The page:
7. Gurgel RK, Ward PD, Schwartz S, et al. Relationship of hearing loss and dementia: A prospective, population-based study. Otol Neurotol 2014;35(5):775–81. doi:10.1097/MAO.0000000000000313
    8. Lin FR, Ferrucci L, Metter EJ, et al. Hearing loss and cognition in the Baltimore Longitudinal Study of Aging. Neuropsychology 2011;25:763–70. doi:10.1037/a0024238
    9. Lin FR, Metter EJ, O’Brien RJ, et al. Hearing loss and incident dementia. Arch Neurol 2011;68:214–20. doi:10.1001/archneurol.2010.362
    10. Nasreddine ZS, Phillips NA, Bédirian V, et al. The Montreal Cognitive Assessment, MoCA: A brief screening tool for mild cognitive impairment. J Amer Geriatr Soc 2005;53:695–99.
    11. Kricos PB. Providing hearing rehabilitation to people with dementia presents unique challenges. Hearing J 2009;62:39–43.
    About the authors

    Kate Dupuis

    Kate Dupuis is a clinical neuropsychologist and a postdoctoral fellow in audiology at Baycrest Health Sciences in Toronto, Ontario. Her research interests include the interaction between sensory and cognitive processes, the use of audiologic rehabilitation techniques by older adults with cognitive impairment, and communication challenges experienced by individuals with Alzheimer’s disease and their caregivers. Her current work at Baycrest involves program evaluation of audiologic rehabilitation for a geriatric clientele, and best practice and policy development.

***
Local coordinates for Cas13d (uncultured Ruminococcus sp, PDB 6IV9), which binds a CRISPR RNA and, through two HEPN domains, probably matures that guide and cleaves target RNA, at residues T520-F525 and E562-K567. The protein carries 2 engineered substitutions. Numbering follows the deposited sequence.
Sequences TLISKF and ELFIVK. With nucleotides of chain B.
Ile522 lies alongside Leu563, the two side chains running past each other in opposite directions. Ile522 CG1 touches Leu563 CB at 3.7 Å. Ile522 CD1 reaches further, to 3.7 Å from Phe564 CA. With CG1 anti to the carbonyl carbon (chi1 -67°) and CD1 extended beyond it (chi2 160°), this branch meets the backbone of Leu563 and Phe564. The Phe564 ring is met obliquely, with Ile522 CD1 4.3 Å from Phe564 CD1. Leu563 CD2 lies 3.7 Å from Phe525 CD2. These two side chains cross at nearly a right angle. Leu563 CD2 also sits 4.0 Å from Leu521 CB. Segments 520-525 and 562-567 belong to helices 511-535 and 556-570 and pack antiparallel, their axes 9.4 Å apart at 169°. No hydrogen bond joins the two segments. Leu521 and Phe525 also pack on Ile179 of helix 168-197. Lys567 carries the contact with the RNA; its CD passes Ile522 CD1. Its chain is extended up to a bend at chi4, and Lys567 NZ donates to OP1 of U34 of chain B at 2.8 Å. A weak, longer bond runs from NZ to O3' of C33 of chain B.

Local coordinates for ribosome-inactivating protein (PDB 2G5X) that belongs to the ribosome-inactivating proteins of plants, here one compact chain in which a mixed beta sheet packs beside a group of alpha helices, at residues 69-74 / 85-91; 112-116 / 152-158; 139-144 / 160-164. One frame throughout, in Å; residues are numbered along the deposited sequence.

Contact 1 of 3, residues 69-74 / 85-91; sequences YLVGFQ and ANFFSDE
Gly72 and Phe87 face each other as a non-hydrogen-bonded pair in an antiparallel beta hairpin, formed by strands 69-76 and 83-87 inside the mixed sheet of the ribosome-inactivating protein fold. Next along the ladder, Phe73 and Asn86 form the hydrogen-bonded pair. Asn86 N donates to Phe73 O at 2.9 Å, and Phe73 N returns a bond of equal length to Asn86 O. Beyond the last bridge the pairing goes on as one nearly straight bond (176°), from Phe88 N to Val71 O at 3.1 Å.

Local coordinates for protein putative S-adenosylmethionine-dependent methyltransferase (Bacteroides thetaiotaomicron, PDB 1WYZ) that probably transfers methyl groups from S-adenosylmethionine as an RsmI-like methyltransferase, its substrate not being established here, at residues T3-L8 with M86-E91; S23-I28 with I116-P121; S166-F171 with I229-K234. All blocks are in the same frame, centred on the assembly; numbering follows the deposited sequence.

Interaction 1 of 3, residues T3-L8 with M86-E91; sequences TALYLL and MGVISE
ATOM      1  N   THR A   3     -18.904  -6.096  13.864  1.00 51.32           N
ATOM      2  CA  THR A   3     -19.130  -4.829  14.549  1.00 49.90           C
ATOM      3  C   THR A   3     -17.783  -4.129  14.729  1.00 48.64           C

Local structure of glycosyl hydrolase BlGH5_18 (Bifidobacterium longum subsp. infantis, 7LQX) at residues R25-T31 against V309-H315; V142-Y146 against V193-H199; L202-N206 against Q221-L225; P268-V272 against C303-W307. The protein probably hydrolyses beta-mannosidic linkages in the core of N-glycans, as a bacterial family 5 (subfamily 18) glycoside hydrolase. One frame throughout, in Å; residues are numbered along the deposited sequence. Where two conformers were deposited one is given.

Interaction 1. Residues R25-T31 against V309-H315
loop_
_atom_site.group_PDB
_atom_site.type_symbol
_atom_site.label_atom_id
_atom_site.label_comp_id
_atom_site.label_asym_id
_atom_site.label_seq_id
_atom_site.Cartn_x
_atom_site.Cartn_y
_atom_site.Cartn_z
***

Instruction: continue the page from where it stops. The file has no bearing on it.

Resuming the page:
Marilyn Reed

    Marilyn Reed is the practice advisor for audiology at Baycrest, where she has worked since 1997. She graduated with a Master’s degree in Audiology from the University of Southampton in England in 1976. Since emigrating to Canada in the same year, she has worked in a variety of clinical settings, with a focus on geriatrics, rehabilitation and clinical research in the area of hearing and cognition. She was vice president of the College of Audiologists and Speech-Language Pathologists in 2008-09, a councilor of the College for 6 years, and is currently a non-council member of the Registration Committee.